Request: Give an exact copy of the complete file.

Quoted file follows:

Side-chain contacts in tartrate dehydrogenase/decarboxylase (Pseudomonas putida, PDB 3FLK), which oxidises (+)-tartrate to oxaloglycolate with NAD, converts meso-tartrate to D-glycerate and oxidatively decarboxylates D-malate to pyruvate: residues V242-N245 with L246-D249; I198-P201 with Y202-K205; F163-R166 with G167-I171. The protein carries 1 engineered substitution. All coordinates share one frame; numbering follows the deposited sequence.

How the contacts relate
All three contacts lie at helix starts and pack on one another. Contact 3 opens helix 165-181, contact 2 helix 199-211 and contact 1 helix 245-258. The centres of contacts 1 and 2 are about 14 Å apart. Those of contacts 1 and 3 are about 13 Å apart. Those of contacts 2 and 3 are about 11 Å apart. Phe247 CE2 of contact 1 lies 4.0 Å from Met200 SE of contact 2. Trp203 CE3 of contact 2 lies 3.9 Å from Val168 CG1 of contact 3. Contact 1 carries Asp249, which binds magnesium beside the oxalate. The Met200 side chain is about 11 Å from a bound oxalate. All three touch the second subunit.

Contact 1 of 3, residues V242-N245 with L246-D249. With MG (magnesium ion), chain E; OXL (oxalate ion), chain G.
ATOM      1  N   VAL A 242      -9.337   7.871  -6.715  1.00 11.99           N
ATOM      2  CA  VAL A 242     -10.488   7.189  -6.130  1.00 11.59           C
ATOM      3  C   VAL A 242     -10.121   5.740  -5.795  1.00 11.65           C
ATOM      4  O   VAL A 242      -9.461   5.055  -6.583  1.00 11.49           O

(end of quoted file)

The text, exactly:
Side-chain contacts in tartrate dehydrogenase/decarboxylase (Pseudomonas putida, PDB 3FLK), which oxidises (+)-tartrate to oxaloglycolate with NAD, converts meso-tartrate to D-glycerate and oxidatively decarboxylates D-malate to pyruvate: residues V242-N245 with L246-D249; I198-P201 with Y202-K205; F163-R166 with G167-I171. The protein carries 1 engineered substitution. All coordinates share one frame; numbering follows the deposited sequence.

How the contacts relate
All three contacts lie at helix starts and pack on one another. Contact 3 opens helix 165-181, contact 2 helix 199-211 and contact 1 helix 245-258. The centres of contacts 1 and 2 are about 14 Å apart. Those of contacts 1 and 3 are about 13 Å apart. Those of contacts 2 and 3 are about 11 Å apart. Phe247 CE2 of contact 1 lies 4.0 Å from Met200 SE of contact 2. Trp203 CE3 of contact 2 lies 3.9 Å from Val168 CG1 of contact 3. Contact 1 carries Asp249, which binds magnesium beside the oxalate. The Met200 side chain is about 11 Å from a bound oxalate. All three touch the second subunit.

Contact 1 of 3, residues V242-N245 with L246-D249. With MG (magnesium ion), chain E; OXL (oxalate ion), chain G.
ATOM      1  N   VAL A 242      -9.337   7.871  -6.715  1.00 11.99           N
ATOM      2  CA  VAL A 242     -10.488   7.189  -6.130  1.00 11.59           C
ATOM      3  C   VAL A 242     -10.121   5.740  -5.795  1.00 11.65           C
ATOM      4  O   VAL A 242      -9.461   5.055  -6.583  1.00 11.49           O